Naive and idealistic Jefferson Smith, leader of the Boy Rangers, is appointed on a lark by the spineless governor of his state. He is reunited with the state’s senior senator—presidential hopeful and childhood hero, Senator Joseph Paine. In Washington, however, Smith discovers many of the shortcomings of the political process as his earnest goal of a national boys’ camp leads to a conflict with the state political boss, Jim Taylor. Taylor first tries to corrupt Smith and then later attempts to destroy Smith through a scandal. –IMDb
The most honored and well-liked director of his generation, Sicilian-born Frank Capra graduated from the California Institute of Technology as a Chemical Engineering major. Down on his luck after service during World War I, he bluffed his way into the movie business and learned films from the bottom up, from the film lab to the prop department to the editing department. He settled in as a gagman during the 1920s, and soon became a director specializing in comedy. After a stint with Mack Sennett, Capra moved to Columbia Pictures, where he came into his own as a filmmaker.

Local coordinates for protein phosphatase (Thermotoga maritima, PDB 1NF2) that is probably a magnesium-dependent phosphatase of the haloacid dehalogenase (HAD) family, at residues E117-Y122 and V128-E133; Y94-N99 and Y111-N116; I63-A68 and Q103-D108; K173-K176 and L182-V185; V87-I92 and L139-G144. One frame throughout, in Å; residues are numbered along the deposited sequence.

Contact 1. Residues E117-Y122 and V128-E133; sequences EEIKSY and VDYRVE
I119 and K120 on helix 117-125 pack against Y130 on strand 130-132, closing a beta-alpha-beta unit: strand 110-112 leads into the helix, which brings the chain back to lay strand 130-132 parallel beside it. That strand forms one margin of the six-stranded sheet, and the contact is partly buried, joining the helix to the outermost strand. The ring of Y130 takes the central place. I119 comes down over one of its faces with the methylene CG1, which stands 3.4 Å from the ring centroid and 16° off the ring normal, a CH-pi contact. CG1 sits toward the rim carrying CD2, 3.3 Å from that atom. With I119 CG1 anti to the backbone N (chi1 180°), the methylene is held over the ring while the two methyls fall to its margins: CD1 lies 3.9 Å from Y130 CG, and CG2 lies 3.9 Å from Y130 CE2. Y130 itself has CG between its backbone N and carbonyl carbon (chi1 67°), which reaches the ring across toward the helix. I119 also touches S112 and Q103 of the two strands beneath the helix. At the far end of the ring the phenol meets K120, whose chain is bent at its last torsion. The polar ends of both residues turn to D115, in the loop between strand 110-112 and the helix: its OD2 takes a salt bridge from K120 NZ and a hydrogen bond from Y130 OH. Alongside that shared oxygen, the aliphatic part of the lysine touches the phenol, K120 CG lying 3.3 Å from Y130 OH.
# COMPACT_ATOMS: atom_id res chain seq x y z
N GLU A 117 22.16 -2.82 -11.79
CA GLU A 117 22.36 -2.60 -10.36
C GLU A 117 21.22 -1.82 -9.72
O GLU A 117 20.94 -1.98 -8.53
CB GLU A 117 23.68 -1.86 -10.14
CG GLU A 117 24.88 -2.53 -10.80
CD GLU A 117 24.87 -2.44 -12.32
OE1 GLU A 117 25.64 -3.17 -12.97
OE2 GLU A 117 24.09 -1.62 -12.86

Displaying a good feel for drama as well as comedy, and a common touch with which ordinary viewers could resonate, Capra quickly became the star among the tiny studio’s stable of directors. His pictures, starting with American Madness in 1932, displayed themes that audiences regarded as important and uplifting during the worst days of the Great Depression, and Capra, despite the relatively modest budgets with… read more
for me the ending scene elevates jimmy stewart as one of the greatest actors of all time, just fantastic!